The java.net.URL class represents a Uniform Resource Locator such as http://www.cafeaulait.org/books/javaio2/. Each URL unambiguously identifies the location of a resource on the Internet. The URL class has six constructors. All are declared to throw MalformedURLException, a subclass of IOException.

public URL(String url) throws MalformedURLException
public URL(String protocol, String host, String file)
 throws MalformedURLException
public URL(String protocol, String host, int port, String file)
 throws MalformedURLException
public URL(String protocol, String host, int port, String file,
 URLStreamHandler handler) throws MalformedURLException
public URL(URL context, String url) throws MalformedURLException
public URL(URL context, String url, URLStreamHandler handler)
 throws MalformedURLException

Each constructor throws a MalformedURLException if its arguments do not specify a valid URL. Often, this means a particular Java implementation does not have the right protocol handler installed. Thus, given a complete absolute URL such as http://www.poly.edu/schedule/fall2006/bgrad.html#cs, you construct a URL object like so:

URL u = null;
try {
 u = new URL("http://www.poly.edu/schedule/fall2006/bgrad.html#cs");
catch (MalformedURLException ex) {
 // this shouldn't happen for a syntactically correct http URL

You can also construct the URL object by passing its pieces to the constructor:

URL u = new URL("http", "www.poly.edu", "/schedule/ fall2006/bgrad.html#cs");

You don't normally need to specify a port for a URL. Most protocols have default ports. For instance, the HTTP port is 80. Sometimes the port used does change, and in that case you can use this constructor:

URL u = new URL("http", "www.poly.edu", 80, "/schedule/ fall2006/bgrad.html#cs ");

Finally, many HTML files contain relative URLs. The last two constructors create URLs relative to a given URL and are particularly useful when parsing HTML. For example, the following code creates a URL pointing to the file 08.html, taking the rest of the URL from u1:

URL u1 = new URL("http://www.cafeaualit.org/course/week12/07.html");
URL u2 = new URL(u1, "08.html");

Once a URL object has been constructed, you can retrieve its data in two ways. The openStream( ) method returns a raw stream of bytes from the source. The getContent( ) method returns a Java object that represents the data. When you call getContent( ), Java looks for a content handler that matches the MIME type of the data. It is the openStream( ) method that is of concern in this book.

The openStream( ) method makes a socket connection to the server and port specified in the URL. It returns an input stream from which you can read the data at that URL. Any headers that come before the actual data or file requested are stripped off before the stream is opened. You only get the raw data.

public InputStream openStream( ) throws IOException

Example 5-1 shows you how to connect to a URL entered on the command line, download its data, and copy that to System.out.

Example 5-1. The URLTyper program

import java.net.*;
import java.io.*;
public class URLTyper {
 public static void main(String[] args) throws IOException {
 if (args.length != 1) {
 System.err.println("Usage: java URLTyper url");
 InputStream in = null;
 try {
 URL u = new URL(args[0]);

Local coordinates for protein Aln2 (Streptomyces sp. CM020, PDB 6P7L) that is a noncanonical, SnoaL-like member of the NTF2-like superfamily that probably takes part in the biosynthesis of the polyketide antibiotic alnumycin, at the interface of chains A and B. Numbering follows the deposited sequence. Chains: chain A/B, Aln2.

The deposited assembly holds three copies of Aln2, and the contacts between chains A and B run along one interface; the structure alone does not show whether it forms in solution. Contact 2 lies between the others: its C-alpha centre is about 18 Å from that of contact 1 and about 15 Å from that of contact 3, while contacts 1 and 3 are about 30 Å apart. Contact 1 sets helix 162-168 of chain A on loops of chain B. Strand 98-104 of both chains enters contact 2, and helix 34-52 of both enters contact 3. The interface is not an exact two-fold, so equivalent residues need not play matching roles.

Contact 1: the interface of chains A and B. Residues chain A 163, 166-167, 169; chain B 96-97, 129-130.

in = u.openStream( );
 for (int c = in.read(); c != -1; c = in.read( )) {
 catch (MalformedURLException ex) {
 System.err.println(args[0] + " is not a URL Java understands.");
 finally {
 if (in != null) in.close( );

For example, here are the first few lines you see when you connect to http://www.oreilly.com/:

$ java URLTyper http://www.oreilly.com/

oreilly.com -- Welcome to O'Reilly Media, Inc. -- computer books, softwar e conferences, online publishing...

Most network connections, even on LANs, are slower and less reliable sources of data than files. Connections across the Internet are even slower and less reliable, and connections through a modem are slower and less reliable still. One way to enhance performance under these conditions is to buffer the data: to read as much data as you can into a temporary storage array inside the class, then parcel it out as needed. In the next chapter, you'll learn about the BufferedInputStream class that does exactly this.

Untrusted code running under the control of a security managere.g., applets that run inside a web browserare normally allowed to connect only to the host they were downloaded from. This host can be determined from the URL returned by the getCodeBase( ) method of the Applet class. Attempts to connect to other hosts throw security exceptions. You can create URLs that point to other hosts, but you may not download data from them using openStream( ) or any other method. (This security restriction for applets applies to any network connection, regardless of how you get it.)

Basic I/O

Introducing I/O

Output Streams

Input Streams

Data Sources

File Streams

Network Streams

Filter Streams

Filter Streams

Print Streams

Data Streams

Streams in Memory

Compressing Streams

JAR Archives

Cryptographic Streams

Object Serialization

New I/O



Nonblocking I/O

The File System

Working with Files

File Dialogs and Choosers


Character Sets and Unicode

Readers and Writers

Formatted I/O with java.text


The Java Communications API


The J2ME Generic Connection Framework


Character Sets

Java I/O
Java I/O
ISBN: 0596527500
EAN: 2147483647
Year: 2004
Pages: 244

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